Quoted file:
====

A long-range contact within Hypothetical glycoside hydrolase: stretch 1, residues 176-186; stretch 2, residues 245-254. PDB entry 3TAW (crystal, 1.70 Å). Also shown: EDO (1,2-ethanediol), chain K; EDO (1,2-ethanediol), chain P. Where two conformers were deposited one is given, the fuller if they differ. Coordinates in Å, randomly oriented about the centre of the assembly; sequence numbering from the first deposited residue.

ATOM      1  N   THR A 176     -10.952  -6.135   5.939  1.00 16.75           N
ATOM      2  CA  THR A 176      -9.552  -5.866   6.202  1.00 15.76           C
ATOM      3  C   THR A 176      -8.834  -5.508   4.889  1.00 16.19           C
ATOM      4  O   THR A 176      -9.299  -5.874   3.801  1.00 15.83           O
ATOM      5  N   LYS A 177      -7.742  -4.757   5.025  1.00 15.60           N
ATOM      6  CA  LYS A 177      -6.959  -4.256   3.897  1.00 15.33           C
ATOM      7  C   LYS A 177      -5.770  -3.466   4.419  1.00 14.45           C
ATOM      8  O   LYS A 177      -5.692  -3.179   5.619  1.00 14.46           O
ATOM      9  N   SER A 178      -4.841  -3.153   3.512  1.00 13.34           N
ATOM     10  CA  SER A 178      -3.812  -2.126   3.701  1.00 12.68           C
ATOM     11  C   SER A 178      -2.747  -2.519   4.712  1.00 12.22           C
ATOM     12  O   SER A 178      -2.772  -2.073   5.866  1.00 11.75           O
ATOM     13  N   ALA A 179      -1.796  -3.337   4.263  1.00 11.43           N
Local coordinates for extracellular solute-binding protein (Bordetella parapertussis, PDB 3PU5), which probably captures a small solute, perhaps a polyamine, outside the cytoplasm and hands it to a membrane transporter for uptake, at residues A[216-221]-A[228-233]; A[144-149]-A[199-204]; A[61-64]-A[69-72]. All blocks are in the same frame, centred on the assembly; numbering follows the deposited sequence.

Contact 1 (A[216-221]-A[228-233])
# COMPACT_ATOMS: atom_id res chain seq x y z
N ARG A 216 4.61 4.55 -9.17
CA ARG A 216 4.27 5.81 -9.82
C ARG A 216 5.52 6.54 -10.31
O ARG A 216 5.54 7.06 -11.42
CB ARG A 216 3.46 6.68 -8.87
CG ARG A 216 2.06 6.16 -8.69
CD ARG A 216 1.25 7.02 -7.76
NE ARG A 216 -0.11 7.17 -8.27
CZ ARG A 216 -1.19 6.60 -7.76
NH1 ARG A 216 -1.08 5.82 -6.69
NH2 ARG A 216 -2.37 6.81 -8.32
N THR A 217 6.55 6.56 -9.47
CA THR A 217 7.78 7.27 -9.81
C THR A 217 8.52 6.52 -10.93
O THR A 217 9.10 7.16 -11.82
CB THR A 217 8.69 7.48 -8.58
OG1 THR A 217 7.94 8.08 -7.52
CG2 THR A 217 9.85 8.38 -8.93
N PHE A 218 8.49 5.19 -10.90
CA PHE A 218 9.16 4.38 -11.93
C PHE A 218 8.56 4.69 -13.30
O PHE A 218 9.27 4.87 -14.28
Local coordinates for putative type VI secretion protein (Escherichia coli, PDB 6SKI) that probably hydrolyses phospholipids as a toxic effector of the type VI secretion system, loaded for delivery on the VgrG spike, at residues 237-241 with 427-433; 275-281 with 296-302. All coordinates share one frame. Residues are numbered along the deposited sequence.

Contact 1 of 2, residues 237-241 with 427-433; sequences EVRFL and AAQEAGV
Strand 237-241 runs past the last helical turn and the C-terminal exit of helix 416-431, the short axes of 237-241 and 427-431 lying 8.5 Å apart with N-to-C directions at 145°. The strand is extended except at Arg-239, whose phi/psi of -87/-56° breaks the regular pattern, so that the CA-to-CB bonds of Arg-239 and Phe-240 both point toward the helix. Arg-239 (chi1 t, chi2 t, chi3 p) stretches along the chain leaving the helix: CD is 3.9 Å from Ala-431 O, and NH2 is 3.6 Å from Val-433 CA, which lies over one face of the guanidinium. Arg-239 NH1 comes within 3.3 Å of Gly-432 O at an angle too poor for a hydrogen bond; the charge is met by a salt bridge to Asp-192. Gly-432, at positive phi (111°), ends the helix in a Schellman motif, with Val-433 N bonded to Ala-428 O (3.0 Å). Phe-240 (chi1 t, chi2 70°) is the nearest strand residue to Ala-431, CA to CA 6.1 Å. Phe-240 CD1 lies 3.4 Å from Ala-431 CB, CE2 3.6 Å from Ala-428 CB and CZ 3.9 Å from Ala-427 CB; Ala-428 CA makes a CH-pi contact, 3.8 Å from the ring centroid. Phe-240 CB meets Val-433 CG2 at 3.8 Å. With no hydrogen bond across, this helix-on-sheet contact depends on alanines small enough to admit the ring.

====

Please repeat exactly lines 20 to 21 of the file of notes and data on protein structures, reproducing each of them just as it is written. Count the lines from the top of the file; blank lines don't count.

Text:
C ARG A 216 5.52 6.54 -10.31
O ARG A 216 5.54 7.06 -11.42